By Mike Joubert 6 June 2010


Speaking to people in the PC industry, it’s pretty obvious that standard desktop PC sales has stagnated. A lot of people are replacing their traditonal desktop with more portable notebooks, with entry-level models, like the Asus K50IJ, retailing at about R5500, being an obvious choice. 
What we really enjoyed about the Asus is its 15.6" LED backlit screen. This HD-ready screen provides very decent colours and very little reflection, with the 16:9 aspect ratio making it ideal to watch movies on. Asus also kindly provides Altec Lansing speakers, which produced above average sound - good to have if you're watching lots of movies on the machine.
Asus does a great job of making the K50IJ look better than average though, with it covered in a unobtrusive glossy design. Like most entry-level machines, the Asus is bulky, weighing in at a not-so-shoulder-friendly 2.6 kg. 
Keyboard and ports
The full sized keypad was easy to work on, even though the keys were slightly larger than we prefer. A nice numerical keypad is thrown in, although the trackpad is nothing to write home about, and we would recommend buying a mouse.

Asus did a great job with the palm rest, being not only spacious but very cool to the touch. They call it “IceCoolPalm Rest”, stating that it’s 25% cooler than body  temperature. We did not think that sweaty-palms would be that big-a-deal, but hey, it felt nice.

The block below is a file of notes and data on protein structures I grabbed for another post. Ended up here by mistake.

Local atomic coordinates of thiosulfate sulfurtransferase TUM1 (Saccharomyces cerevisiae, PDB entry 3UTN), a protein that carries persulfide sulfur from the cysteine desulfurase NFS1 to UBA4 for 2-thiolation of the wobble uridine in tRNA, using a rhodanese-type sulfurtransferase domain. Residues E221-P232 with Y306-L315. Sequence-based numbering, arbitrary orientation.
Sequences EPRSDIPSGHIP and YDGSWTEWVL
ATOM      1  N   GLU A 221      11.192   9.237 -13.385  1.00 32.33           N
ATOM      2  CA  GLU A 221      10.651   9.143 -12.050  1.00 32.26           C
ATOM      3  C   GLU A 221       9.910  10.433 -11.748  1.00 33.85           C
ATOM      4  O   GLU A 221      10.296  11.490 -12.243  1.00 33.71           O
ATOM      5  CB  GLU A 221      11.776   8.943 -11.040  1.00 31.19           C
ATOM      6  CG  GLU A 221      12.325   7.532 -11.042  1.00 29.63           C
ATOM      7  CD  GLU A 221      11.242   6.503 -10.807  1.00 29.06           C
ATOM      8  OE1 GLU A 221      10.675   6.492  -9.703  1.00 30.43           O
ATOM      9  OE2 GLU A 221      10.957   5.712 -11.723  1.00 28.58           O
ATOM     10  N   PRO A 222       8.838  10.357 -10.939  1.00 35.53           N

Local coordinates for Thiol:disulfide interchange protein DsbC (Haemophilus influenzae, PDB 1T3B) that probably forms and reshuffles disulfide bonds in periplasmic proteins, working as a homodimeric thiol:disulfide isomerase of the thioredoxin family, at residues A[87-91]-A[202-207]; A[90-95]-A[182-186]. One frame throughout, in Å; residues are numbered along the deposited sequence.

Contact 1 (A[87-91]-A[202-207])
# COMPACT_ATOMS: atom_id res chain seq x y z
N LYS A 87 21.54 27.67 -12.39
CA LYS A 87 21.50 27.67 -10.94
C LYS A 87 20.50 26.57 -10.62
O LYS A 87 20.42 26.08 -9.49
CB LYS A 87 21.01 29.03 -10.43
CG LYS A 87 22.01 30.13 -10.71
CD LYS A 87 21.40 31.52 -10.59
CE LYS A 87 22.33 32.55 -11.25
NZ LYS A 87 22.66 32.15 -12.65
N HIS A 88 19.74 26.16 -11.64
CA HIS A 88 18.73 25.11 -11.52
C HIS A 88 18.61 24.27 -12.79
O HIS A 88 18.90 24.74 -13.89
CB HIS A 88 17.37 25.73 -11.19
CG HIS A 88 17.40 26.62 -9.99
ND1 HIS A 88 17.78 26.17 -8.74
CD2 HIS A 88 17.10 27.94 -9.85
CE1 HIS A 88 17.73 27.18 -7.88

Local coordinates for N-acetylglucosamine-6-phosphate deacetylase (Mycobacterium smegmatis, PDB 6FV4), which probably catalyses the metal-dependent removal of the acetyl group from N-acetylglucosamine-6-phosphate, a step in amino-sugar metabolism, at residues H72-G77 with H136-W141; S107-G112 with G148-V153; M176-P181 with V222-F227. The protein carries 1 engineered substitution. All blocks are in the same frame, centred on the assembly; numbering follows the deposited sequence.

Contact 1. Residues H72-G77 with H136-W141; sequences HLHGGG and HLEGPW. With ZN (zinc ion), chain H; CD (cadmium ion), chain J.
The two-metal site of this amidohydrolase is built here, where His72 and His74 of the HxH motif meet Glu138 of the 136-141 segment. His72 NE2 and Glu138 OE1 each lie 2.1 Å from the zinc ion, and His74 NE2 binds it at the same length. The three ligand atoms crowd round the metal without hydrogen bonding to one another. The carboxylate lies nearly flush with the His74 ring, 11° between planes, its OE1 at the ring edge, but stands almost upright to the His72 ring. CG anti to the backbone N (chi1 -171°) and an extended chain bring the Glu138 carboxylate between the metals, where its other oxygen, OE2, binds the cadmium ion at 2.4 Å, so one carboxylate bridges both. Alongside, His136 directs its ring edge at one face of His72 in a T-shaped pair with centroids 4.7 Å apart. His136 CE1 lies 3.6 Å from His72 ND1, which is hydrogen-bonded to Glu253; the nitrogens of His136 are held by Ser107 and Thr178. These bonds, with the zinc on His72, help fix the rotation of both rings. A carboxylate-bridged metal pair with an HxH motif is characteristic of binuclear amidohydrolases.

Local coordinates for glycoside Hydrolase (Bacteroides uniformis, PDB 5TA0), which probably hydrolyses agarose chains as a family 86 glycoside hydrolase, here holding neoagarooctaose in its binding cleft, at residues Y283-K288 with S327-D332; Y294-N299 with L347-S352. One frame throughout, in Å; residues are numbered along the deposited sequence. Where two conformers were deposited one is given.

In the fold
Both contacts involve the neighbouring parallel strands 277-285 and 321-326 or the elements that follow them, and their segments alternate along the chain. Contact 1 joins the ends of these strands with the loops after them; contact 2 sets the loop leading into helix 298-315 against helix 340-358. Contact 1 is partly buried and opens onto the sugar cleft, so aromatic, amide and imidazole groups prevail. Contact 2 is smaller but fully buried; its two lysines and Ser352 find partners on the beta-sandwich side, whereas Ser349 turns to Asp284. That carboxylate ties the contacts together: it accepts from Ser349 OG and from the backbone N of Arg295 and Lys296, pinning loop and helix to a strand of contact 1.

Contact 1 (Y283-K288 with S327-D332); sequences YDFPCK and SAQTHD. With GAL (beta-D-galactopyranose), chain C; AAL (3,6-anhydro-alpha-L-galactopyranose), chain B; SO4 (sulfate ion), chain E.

A generous four USB ports grace the sides of the machine,with a SD card reader also present to transfer pictures from. As expected there is no HDMI connection nor FireWire or eSATA for fast data transfers.
The difference
It’s the Asus’ innards that really explain the entry-level price-tag. Firstly, the K50IJ computes on Intel’s Celeron T3100 Dual Core processor running at 1.9 GHz. It’s not that far from the Intel’s latest entry-level i3’s processing speed of 2.13 GHz, but the new Core i range does offer some other benefits that lift performance far beyond the Celeron’s ability.  
Another limiting factor is the 2 GB of RAM, incorporating the older DDR2 instead of faster data-handling DDR3 technology.The hard disk has place for a fair 250 GB worth of data. It does run Windows 7 Home Basic and includes Wi-Fi and a webcam. Keep in mind that almost no new notebook includes Office, so keep that extra price in mind when buying a laptop. 
In general we had a better-than-expected working experience on the machine. You will too as long as you don’t expect to be gaming, watching HD movies or multi-tasking like you don’t know where the close button is located. 
Available from Computer Corporation (012-346-6720) for a reasonable R5499. 
Nice screen and speakers, four USB ports.
Processor not as fast as new Core I range, heavy, no HDMI.

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